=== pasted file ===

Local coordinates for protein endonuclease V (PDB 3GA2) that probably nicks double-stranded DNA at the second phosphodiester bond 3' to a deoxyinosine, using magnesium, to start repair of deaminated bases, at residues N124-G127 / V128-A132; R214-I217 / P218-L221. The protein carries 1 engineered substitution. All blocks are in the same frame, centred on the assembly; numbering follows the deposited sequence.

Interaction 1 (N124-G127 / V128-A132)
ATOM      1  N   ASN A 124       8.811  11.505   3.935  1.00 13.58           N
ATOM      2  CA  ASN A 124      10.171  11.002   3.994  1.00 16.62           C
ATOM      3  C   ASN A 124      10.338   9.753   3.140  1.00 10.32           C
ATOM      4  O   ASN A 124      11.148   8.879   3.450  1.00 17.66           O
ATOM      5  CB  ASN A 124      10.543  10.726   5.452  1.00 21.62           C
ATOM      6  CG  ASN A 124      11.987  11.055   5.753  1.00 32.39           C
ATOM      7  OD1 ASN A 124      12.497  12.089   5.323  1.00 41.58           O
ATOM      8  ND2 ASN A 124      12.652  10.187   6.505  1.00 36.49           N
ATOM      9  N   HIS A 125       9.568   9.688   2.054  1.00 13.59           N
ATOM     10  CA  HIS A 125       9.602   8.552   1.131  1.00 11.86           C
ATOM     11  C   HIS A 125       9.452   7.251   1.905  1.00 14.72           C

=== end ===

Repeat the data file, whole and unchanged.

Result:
Local coordinates for protein endonuclease V (PDB 3GA2) that probably nicks double-stranded DNA at the second phosphodiester bond 3' to a deoxyinosine, using magnesium, to start repair of deaminated bases, at residues N124-G127 / V128-A132; R214-I217 / P218-L221. The protein carries 1 engineered substitution. All blocks are in the same frame, centred on the assembly; numbering follows the deposited sequence.

Interaction 1 (N124-G127 / V128-A132)
ATOM      1  N   ASN A 124       8.811  11.505   3.935  1.00 13.58           N
ATOM      2  CA  ASN A 124      10.171  11.002   3.994  1.00 16.62           C
ATOM      3  C   ASN A 124      10.338   9.753   3.140  1.00 10.32           C
ATOM      4  O   ASN A 124      11.148   8.879   3.450  1.00 17.66           O
ATOM      5  CB  ASN A 124      10.543  10.726   5.452  1.00 21.62           C
ATOM      6  CG  ASN A 124      11.987  11.055   5.753  1.00 32.39           C
ATOM      7  OD1 ASN A 124      12.497  12.089   5.323  1.00 41.58           O
ATOM      8  ND2 ASN A 124      12.652  10.187   6.505  1.00 36.49           N
ATOM      9  N   HIS A 125       9.568   9.688   2.054  1.00 13.59           N
ATOM     10  CA  HIS A 125       9.602   8.552   1.131  1.00 11.86           C
ATOM     11  C   HIS A 125       9.452   7.251   1.905  1.00 14.72           C